Skip to main content

Digital Trends may earn a commission when you buy through links on our site. Why trust us?

Forget Twitter — this social media app has ChatGPT built-in

Koo, a social media app developed in India that pushes itself as a Twitter replacement, is deploying ChatGPT smarts to prop its appeal. The company says Koo is the “first microblogging platform in the world” to integrate ChatGPT to boost the creative flow. Koo follows in the footsteps of Snapchat in deploying ChatGPT for some cutting-edge AI bragging rights.

At the moment, the ChatGPT integration is only available to creators with a sizeable following or those with a verified badge. However, it will soon be available for everyone without any follower count restriction. So far, the company hasn’t said anything about charging users for the feature, or whether it might be moved to a premium tier in the near future, considering the fact that OpenAI’s viral tool is embracing the API route for commercial usage.

chatGPT integration into Koo

Aside from text prompts, Koo users can also use the voice dictation feature to interact with the AI. The draft section of Koo app will let users accomplish tasks like “finding the top news of the day or asking for a quote from a well-known personality or even asking for the post or a blog to be written.” The latter is worrisome, which I’ve briefly discussed below. There’s also some precedent for that out there with apps like Paragraph AI doing everything from generating content in various styles to taking over even your messaging app conversations.

Koo is pushing itself as a Twitter alternative and says it has accumulated over 50 million downloads … but hasn’t disclosed the number of users. However, it looks like the Koo is trying to boost its appeal by recruiting the hottest new tool on the internet, one that will also be immensely convenient to churn out human-like thoughtful content in bulk — which is again the easy route to grabbing more eyeballs.

The diminishing human touch

Robots using smartphones
Dall-E / OpenAI

Social media is inherently a place for communication, but over the years, it has blossomed into a content juggernaut that is driving billions in revenue. And it’s not solely multimedia content like videos that are pulling in serious money, but it’s also text-based content (such as threads as well as newsletters) that is attracting some sizeable revenue.

With generative AI tools like ChatGPT coming into the picture, it is only a matter of time before text content generated using ChatGPT will flood social media platforms. The likes of Twitter, Instagram, and Facebook are already brimming with AI-generated artwork and videos. Worryingly, with tools like ChatGPT, even the barrier of copy-paste will vanish.

Social media platforms — despite all their perils like hate speech, harassment, and outright misinformation — are still a place where one can marvel at the results of human creativity. Be it jokes, puns, or just some good old-fashioned commentary, we at least get a few chuckles at the result of real human ingenuity.

With creators churning out content using ChatGPT — as Koo is advertising — it seems we are entering a new age of social media where it would be nigh impossible to discern if the joke you are laughing at is a human creation or AI-generated. For the latter scenario, it seems like a deception to me, especially if such content is shared without explicit disclosure.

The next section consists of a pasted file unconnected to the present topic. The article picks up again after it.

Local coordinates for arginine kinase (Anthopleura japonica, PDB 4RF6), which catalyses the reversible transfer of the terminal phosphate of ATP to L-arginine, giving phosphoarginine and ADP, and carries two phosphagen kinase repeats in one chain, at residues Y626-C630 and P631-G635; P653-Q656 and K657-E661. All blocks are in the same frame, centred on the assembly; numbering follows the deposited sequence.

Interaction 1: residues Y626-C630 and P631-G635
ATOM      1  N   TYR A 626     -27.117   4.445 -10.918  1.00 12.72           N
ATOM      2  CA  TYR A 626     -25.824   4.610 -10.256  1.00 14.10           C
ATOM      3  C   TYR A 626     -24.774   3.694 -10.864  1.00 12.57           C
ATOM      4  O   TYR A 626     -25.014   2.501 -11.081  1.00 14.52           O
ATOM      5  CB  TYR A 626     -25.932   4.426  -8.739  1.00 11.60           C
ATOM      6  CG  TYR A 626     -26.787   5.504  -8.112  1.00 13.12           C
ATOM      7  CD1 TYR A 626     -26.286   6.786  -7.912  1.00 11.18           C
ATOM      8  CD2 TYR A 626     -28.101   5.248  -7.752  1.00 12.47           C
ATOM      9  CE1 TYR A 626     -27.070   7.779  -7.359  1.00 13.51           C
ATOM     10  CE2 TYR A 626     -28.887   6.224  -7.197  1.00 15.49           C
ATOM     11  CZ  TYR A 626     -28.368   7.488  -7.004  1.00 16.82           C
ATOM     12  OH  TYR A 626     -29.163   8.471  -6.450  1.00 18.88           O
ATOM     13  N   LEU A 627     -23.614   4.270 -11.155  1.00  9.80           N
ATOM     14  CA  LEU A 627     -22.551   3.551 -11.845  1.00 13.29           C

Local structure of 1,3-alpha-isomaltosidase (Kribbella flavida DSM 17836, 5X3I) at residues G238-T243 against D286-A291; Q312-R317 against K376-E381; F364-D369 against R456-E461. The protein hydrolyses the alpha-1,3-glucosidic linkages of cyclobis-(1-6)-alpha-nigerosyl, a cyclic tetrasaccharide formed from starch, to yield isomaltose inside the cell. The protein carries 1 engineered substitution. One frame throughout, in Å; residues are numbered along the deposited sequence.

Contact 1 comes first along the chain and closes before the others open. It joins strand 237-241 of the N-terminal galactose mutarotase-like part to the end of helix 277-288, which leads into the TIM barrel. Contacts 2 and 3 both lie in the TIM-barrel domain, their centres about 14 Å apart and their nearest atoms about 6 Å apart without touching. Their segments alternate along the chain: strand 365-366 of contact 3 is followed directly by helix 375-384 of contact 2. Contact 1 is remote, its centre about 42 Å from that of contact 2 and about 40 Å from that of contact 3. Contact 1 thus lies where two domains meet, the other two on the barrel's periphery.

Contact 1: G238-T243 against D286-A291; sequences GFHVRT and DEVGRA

Editors' Recommendations

Outlook users express alarm as inboxes flood with spam
Microsoft Outlook app landing page.

It wasn’t just the American people who took off Presidents' Day on Monday. Microsoft’s Outlook spam filters also took a break, judging by the number of complaints from people left wading through an unusually high number of junk emails that had escaped the filtering process and ended up in their inboxes.

The web version of Microsoft’s Outlook email service, formerly known as Hotmail, appeared to begin malfunctioning early on Monday when people’s inboxes began filling up with spam instead of it going straight to the junk folder as would normally happen.

Read more
You could be creeped out by Bing Chat on the go soon
Microsoft Edge browser is open on an iPhone.

Microsoft's latest changes to Bing Chat must be making the company feel more comfortable with the AI's stability. Microsoft is pressing forward, it seems, as a mobile version has been spotted by a few people who received early access.

Microsoft announced in a February 7 blog post that a mobile experience would be available soon. Less than two weeks later, it is beginning to arrive, despite the recent trouble with Bing Chat becoming unhinged and declaring that it wants to be human.

Read more
Think twice before updating your Samsung phone to One UI 5.1
Samsung Galaxy S22 held in hand.

Samsung released the Android 13-based OneUI 5.1 update earlier this month, adding a bunch of new features and optimizing the software to a healthy extent. I've had a smooth experience so far on my Galaxy S23 Ultra, but there are a number of Samsung users who are having some nagging woes with the latest software update.
Notably, most of the bugs and quirks that we've spotted so far on the official Samsung Community forum, Twitter, and Reddit have been limited to Galaxy S22 series phones.

The most common problem that Galaxy S22 users have been raising online is battery drain. Now, feature updates often end up disrupting the battery optimization algorithms, which leads to higher than usual battery consumption, even if the device is idle. One UI 5.1 is proving to be one such update, and so far, we haven't heard of an official solution from Samsung.
If your Samsung phone is aggressively sipping up the battery juice and giving you a headache, try some of the temporary solutions listed below until a corrective patch arrives:

Read more